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IPv4 regex

by ryan (Pilgrim)
on Feb 18, 2001 at 17:05 UTC ( #59241=perlquestion: print w/replies, xml ) Need Help??
ryan has asked for the wisdom of the Perl Monks concerning the following question:

Hi, I've needed to validate user input to ensure it is a validly formatted IPv4 address.

The one I came up with before I looked around was:
The double brackets are to ensure the ^ stands for 1 triplet, not all three of them such as  (^\d{1,3}\.){3} which could never occur

Is there anything failsafe yet more efficient than this?

After hunting around I discovered suprisingly that many mail programs and even the LRP favour using this regex:
Which will fail on things like 1111.0.0.0

As a side note, I'm sure there is a way to compare two variables to the same regex in one neat expression rather than
if ($var1 =~ /$regex/&&$var2 =~ /$regex/)
I guess for an array a foreach can be used, but just for 2 variables only is there a way?

Thanks folks.

Replies are listed 'Best First'.
Re: IPv4 regex (Net::IPv4Addr)
by ybiC (Prior) on Feb 18, 2001 at 18:21 UTC
    Have you considered the Net::IPv4Addr CPAN module?   I've yet to use it myself, but it looks like it might fit your bill.

    From README:
    Net::IPv4Addr provides functions for parsing IPv4 addresses both in traditional address/netmask format and in the new CIDR format.   There are also methods for calculating the network and broadcast address and also to see check if a given address is in a specific network.

    And from POD:

    ipv4_checkip if ($ip = ipv4_checkip($str) ) { # Do something } Return the IPv4 address in the string or undef if the input doesn't co +ntains a valid IPv4 address.
        striving for Perl Adept
        (it's pronounced "why-bick")
      I got the module and this is how they do it:
      my $ip_rgx = "\\d+\\.\\d+\\.\\d+\\.\\d+"; sub ipv4_chkip($) { my ($ip) = $_[0] =~ /($ip_rgx)/o; return undef unless $ip; # Check that bytes are in range for (split /\./, $ip ) { return undef if $_ < 0 or $_ > 255; } return $ip; }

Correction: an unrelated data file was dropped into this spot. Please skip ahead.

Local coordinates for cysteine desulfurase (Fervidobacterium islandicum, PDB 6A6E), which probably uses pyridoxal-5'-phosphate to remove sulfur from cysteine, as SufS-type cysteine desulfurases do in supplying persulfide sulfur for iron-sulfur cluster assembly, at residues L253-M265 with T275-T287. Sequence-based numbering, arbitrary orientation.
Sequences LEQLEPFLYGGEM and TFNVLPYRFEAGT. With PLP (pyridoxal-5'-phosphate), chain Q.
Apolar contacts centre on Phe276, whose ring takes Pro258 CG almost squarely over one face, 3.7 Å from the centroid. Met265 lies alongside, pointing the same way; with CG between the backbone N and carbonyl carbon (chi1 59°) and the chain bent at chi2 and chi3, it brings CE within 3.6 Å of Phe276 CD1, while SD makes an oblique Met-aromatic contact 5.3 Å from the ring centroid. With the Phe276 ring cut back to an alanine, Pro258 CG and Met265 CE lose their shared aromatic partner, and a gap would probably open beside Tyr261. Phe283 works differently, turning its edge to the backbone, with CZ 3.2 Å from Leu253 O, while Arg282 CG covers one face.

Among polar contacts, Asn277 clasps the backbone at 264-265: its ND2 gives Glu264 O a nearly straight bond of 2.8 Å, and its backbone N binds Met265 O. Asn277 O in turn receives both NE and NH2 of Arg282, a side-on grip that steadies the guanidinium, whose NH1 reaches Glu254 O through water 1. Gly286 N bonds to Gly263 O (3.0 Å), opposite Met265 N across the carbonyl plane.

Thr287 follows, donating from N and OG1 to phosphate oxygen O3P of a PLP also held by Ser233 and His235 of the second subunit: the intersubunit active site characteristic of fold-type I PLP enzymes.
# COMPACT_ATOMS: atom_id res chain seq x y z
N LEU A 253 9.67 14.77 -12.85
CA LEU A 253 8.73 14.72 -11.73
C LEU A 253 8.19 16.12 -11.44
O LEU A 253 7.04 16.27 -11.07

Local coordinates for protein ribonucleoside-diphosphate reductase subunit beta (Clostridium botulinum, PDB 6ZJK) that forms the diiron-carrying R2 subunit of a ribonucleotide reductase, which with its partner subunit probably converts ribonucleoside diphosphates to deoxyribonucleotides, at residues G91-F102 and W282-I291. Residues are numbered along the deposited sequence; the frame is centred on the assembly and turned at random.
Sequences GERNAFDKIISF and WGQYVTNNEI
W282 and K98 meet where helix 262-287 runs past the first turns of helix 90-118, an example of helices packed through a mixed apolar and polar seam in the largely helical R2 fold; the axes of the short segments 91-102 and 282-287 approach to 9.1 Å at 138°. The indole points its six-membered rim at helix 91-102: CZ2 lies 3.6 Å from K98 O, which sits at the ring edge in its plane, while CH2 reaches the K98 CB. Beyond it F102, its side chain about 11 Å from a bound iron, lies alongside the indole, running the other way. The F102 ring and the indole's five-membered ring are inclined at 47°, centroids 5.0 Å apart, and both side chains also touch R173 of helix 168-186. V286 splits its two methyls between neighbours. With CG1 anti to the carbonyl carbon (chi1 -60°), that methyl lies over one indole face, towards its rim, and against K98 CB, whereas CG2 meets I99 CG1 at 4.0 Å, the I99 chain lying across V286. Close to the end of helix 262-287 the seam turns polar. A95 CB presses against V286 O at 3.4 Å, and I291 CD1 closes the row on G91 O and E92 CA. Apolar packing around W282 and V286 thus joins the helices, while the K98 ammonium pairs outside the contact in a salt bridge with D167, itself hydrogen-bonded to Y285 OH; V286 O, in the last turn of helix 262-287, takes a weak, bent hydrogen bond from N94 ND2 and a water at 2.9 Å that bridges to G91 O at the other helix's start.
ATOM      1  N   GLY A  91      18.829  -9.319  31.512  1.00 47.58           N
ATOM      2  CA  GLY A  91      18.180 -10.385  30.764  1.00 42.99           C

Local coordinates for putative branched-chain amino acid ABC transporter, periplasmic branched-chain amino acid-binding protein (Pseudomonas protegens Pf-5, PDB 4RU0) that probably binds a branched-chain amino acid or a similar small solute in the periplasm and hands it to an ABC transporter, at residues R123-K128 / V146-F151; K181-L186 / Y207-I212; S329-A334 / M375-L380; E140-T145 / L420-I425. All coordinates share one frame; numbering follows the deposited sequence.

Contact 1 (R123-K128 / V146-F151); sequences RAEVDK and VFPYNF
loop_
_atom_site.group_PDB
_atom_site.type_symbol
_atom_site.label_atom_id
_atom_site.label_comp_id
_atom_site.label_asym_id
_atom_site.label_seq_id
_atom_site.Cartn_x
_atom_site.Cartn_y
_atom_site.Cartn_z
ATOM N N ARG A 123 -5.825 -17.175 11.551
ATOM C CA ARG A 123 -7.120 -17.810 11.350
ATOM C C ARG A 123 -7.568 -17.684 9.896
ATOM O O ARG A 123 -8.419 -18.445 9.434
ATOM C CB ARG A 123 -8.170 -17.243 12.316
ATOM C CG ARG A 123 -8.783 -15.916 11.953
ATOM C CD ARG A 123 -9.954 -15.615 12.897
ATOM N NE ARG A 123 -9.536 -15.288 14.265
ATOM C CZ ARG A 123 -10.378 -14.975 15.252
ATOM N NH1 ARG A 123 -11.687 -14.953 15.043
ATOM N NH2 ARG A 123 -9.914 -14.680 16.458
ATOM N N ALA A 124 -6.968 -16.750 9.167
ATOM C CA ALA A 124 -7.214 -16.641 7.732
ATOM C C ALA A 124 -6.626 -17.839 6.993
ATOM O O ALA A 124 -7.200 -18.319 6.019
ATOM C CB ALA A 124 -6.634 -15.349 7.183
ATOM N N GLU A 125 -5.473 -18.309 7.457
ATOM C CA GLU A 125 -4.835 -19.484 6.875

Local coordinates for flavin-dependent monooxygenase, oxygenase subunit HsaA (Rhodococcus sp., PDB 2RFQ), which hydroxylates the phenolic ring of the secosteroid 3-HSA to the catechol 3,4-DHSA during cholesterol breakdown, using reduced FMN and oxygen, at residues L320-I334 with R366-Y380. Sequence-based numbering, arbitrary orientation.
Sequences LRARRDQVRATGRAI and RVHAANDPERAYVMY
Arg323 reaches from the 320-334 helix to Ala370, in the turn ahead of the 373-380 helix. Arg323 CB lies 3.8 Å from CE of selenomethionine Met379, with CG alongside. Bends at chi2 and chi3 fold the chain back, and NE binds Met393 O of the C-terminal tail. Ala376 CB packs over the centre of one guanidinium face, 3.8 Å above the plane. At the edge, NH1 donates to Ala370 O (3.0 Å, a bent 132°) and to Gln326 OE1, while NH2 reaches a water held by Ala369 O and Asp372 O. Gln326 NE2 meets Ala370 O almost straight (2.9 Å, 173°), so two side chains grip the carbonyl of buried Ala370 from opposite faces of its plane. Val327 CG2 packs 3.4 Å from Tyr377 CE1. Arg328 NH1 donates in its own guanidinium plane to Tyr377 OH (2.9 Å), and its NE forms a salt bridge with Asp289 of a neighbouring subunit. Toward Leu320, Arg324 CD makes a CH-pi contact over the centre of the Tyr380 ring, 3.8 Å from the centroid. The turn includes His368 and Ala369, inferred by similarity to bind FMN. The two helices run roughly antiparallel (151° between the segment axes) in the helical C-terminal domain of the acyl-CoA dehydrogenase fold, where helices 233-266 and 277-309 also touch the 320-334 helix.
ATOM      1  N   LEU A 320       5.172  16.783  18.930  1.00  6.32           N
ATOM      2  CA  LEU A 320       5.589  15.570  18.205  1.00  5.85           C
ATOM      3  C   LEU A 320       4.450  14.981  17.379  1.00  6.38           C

Perfect, I'm not going to use the module for my application though because I wanted it to run off standard packaged modules so some totally inept computer users could make use of the script without my assitance. The code however may be making an appearance -- Thanks.

        Heh. I just wanted to note that the test for $_ < 0 is a waste since nothing matching \d+ can be negative.

                - tye (but my friends call me "Tye")
Re: IPv4 regex
by boo_radley (Parson) on Feb 18, 2001 at 17:54 UTC
    here's something off the top of my head.
    don't rush to trade compactness for readability or usefullness,btw.
    my $ip =""; if (IP_valid ($ip)) {print "$ip ok\n"} else {print "$ip bad\n"} my $ip =""; if (IP_valid ($ip)) {print "$ip ok\n"} else {print "$ip bad\n"} my $ip ="1asdf1.133.123.123"; if (IP_valid ($ip)) {print "$ip ok\n"} else {print "$ip bad\n"} my $ip ="12341.133."; if (IP_valid ($ip)) {print "$ip ok\n"} else {print "$ip bad\n"} my $ip ="not at all valid"; if (IP_valid ($ip)) {print "$ip ok\n"} else {print "$ip bad\n"} sub IP_valid { my $ip = shift; $ip =~/^(\d{1,3})\.(\d{1,3})\.(\d{1,3})\.(\d{1,3})$/; foreach ($1,$2,$3,$4){ if ($_ <256 && $_ >0) {next;} return 0; } return 1; }
      Yes, I normally wrongly assume compactness in favour of readability. I'll learn one day :)

      I forgot to check the numbers were <=255, mainly because unpack "N" that I use mostly assumes they are zero if above 255, which is fine for my application

      I ran into undefined variables while iterating through a multidimensional hash containing all sort of server info using that function. I silenced them with a simple modification (checking if the parts of the IP is "defined"):
      sub IP_valid { my $ip = shift; $ip =~/^(\d{1,3})\.(\d{1,3})\.(\d{1,3})\.(\d{1,3})$/; foreach ($1,$2,$3,$4){ if ( defined $_ && $_ <256 && $_ >0) {next;} return 0; } return 1; }